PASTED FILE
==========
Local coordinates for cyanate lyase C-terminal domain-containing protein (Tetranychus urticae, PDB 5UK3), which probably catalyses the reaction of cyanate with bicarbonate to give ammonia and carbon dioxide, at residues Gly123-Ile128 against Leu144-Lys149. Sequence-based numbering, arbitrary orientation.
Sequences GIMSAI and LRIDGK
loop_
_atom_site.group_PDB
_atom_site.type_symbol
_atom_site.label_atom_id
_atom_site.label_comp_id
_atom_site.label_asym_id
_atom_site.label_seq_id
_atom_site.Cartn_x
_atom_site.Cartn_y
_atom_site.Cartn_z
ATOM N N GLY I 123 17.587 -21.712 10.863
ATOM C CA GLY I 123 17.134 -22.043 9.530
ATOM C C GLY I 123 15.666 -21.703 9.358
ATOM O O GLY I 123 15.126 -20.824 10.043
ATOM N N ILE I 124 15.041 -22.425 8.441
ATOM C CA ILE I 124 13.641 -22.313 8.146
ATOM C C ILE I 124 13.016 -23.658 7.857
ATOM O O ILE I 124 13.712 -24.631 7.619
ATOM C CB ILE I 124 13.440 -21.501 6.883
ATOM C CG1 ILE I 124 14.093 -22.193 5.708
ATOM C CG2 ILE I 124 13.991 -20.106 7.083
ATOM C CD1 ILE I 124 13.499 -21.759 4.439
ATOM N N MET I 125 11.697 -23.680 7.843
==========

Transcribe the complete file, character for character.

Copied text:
Local coordinates for cyanate lyase C-terminal domain-containing protein (Tetranychus urticae, PDB 5UK3), which probably catalyses the reaction of cyanate with bicarbonate to give ammonia and carbon dioxide, at residues Gly123-Ile128 against Leu144-Lys149. Sequence-based numbering, arbitrary orientation.
Sequences GIMSAI and LRIDGK
loop_
_atom_site.group_PDB
_atom_site.type_symbol
_atom_site.label_atom_id
_atom_site.label_comp_id
_atom_site.label_asym_id
_atom_site.label_seq_id
_atom_site.Cartn_x
_atom_site.Cartn_y
_atom_site.Cartn_z
ATOM N N GLY I 123 17.587 -21.712 10.863
ATOM C CA GLY I 123 17.134 -22.043 9.530
ATOM C C GLY I 123 15.666 -21.703 9.358
ATOM O O GLY I 123 15.126 -20.824 10.043
ATOM N N ILE I 124 15.041 -22.425 8.441
ATOM C CA ILE I 124 13.641 -22.313 8.146
ATOM C C ILE I 124 13.016 -23.658 7.857
ATOM O O ILE I 124 13.712 -24.631 7.619
ATOM C CB ILE I 124 13.440 -21.501 6.883
ATOM C CG1 ILE I 124 14.093 -22.193 5.708
ATOM C CG2 ILE I 124 13.991 -20.106 7.083
ATOM C CD1 ILE I 124 13.499 -21.759 4.439
ATOM N N MET I 125 11.697 -23.680 7.843